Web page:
2022 Olympics

Swiss skier Vreni Schneider (C), flanked by compatriot Maria Walliser (R) and West German Christa Ki...
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A Look At How Olympic Skiing Uniforms Have Changed Over The Past Century

Bring on the bodysuit.

Skiing at the Olympics has been around since 1936 when the games took place in Garmisch-Partenkirchen, Germany. But a lot has changed since those inaugural runs. Just peep these Olympic skiing uniforms through the years for proof.

Speed and agility have always been hallmarks of a good race, but what’s evolved is the clothing skiers wear to move down the mountains. Sure, warmth has always been paramount, even in vintage Olympic skiing costumes, but materials and design have changed dramatically in the 85 years the sport has captured Olympic audiences attention.

To start, moisture resistant fabrics have come a long way since the 1930s, a real boon to alpine athletes. In addition, poly blends have given skiers greater freedom of movement to shred records and reach for the gold. Gaze upon the wild and wonderful history of olympic skiing costumes through the years to see how far skiing and ski technology has come.

1936 Olympics

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The sport of skiing made it’s debut in at the 1936 Olympics, but those games are remembered for a far more lasting legacy on the world: they took place in Nazi Germany. In fact, during the opening ceremonies, the Olympic torch was carried past rows of Hitler Youth, National Geographic reports. Downhill racing began against this backdrop.

1948 Olympics

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It doesn’t get much more vintage Olympic skiing costumes than this. By 1948, WWII was over and the world was in a state of healing. The Winter Games moved to St. Moritz and France’s Henri Oreiller became a star winning three gold medals, reports NBC. Wearing loose fitting pants and a snug sweater.

1952 Olympics

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In Oslo in 1952, the dashing Norwegian Stein Eriksen became the first person to earn a gold in the inaugural giant slalom. Again loose pants and a sweatshirt like garment over a turtleneck was his uniform of choice.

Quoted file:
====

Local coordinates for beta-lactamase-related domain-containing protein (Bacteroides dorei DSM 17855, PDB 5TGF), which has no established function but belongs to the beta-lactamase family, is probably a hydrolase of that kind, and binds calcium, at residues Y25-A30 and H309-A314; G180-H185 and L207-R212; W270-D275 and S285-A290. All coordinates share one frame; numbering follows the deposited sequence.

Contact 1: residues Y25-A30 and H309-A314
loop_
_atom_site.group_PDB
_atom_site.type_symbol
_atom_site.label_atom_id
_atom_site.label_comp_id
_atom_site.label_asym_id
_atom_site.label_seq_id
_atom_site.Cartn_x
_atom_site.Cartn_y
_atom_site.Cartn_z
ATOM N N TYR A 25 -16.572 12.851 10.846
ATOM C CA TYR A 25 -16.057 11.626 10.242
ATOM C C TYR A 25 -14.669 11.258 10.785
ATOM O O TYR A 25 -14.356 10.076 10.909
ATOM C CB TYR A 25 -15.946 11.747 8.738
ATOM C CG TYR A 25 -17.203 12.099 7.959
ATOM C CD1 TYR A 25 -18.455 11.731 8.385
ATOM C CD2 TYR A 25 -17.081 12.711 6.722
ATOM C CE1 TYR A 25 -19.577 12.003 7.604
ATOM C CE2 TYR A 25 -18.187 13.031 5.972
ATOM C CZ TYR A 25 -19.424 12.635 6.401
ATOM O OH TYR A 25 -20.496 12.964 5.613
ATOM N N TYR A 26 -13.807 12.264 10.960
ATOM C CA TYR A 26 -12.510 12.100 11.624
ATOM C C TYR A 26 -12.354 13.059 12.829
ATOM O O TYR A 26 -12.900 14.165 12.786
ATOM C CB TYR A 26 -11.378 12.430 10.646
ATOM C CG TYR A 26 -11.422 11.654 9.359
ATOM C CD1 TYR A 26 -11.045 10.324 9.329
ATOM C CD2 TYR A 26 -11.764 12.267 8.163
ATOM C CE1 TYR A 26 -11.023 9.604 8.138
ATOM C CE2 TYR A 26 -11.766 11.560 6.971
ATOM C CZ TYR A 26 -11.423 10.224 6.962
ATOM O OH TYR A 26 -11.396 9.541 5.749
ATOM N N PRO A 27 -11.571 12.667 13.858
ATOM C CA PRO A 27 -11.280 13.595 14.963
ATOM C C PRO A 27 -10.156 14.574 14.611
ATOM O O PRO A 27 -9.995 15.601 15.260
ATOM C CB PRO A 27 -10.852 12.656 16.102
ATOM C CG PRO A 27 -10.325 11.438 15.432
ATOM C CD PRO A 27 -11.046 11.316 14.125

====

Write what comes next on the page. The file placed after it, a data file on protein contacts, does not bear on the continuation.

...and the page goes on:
1956 Olympics

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At age 24, Madeleine Berthod of Switzerland took gold at the Cortina d’Ampezzo, Italy Olympics when she raced in the women's downhill event. Her outfit echoes Eriksens, with loose pants and a thick sweater with lace up ski boots.

1960 Olympics

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Squaw Valley, California, brought the Olympics to the states at the dawn of the 1960s and with it evolving fashions. The sport appeared to get wise to potential head injuries and accidents and Germany’s Heidi Biebl wore a tight fitting helmet for her race down the hill.

1964 Olympics

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In 1964, in a first, sisters Marielle and Christine Goitschel of France went one and two in an individual Olympic event. The darling duo coasted down the hill in thick sweatshirt like garments with cozy turtlenecks underneath.

1968 Olympics

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In 1968 the Olympics arrived in Grenoble, France, and that’s where homeland hero Jean-Claude Killy won all three men’s gold medals in downhill, giant slalom, slalom, NBC reports. Here he sports a full body zip up race suit which surely helped him glide easily down the hill.

1972 Olympics

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Most likely due to recognizing the need to stand out on the white snow for television cameras, ski suits got a bit more busy in the 1970s. Here silver medalist Annemarie Moser-Proell makes a statement in a jazzy candy cane striped bodysuit.